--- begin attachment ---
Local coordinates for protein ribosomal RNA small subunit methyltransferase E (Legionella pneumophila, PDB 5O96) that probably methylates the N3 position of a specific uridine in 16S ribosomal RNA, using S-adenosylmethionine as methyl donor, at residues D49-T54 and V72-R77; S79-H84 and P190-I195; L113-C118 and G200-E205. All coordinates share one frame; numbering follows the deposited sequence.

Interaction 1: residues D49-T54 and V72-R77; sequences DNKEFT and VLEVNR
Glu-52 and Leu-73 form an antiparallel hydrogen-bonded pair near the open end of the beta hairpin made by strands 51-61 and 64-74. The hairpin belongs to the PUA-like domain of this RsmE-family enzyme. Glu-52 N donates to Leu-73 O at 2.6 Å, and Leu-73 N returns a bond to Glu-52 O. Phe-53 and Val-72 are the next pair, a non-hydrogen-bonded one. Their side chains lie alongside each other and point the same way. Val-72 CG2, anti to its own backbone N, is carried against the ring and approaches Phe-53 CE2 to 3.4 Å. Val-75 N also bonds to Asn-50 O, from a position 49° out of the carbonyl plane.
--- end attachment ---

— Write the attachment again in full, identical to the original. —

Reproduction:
Local coordinates for protein ribosomal RNA small subunit methyltransferase E (Legionella pneumophila, PDB 5O96) that probably methylates the N3 position of a specific uridine in 16S ribosomal RNA, using S-adenosylmethionine as methyl donor, at residues D49-T54 and V72-R77; S79-H84 and P190-I195; L113-C118 and G200-E205. All coordinates share one frame; numbering follows the deposited sequence.

Interaction 1: residues D49-T54 and V72-R77; sequences DNKEFT and VLEVNR
Glu-52 and Leu-73 form an antiparallel hydrogen-bonded pair near the open end of the beta hairpin made by strands 51-61 and 64-74. The hairpin belongs to the PUA-like domain of this RsmE-family enzyme. Glu-52 N donates to Leu-73 O at 2.6 Å, and Leu-73 N returns a bond to Glu-52 O. Phe-53 and Val-72 are the next pair, a non-hydrogen-bonded one. Their side chains lie alongside each other and point the same way. Val-72 CG2, anti to its own backbone N, is carried against the ring and approaches Phe-53 CE2 to 3.4 Å. Val-75 N also bonds to Asn-50 O, from a position 49° out of the carbonyl plane.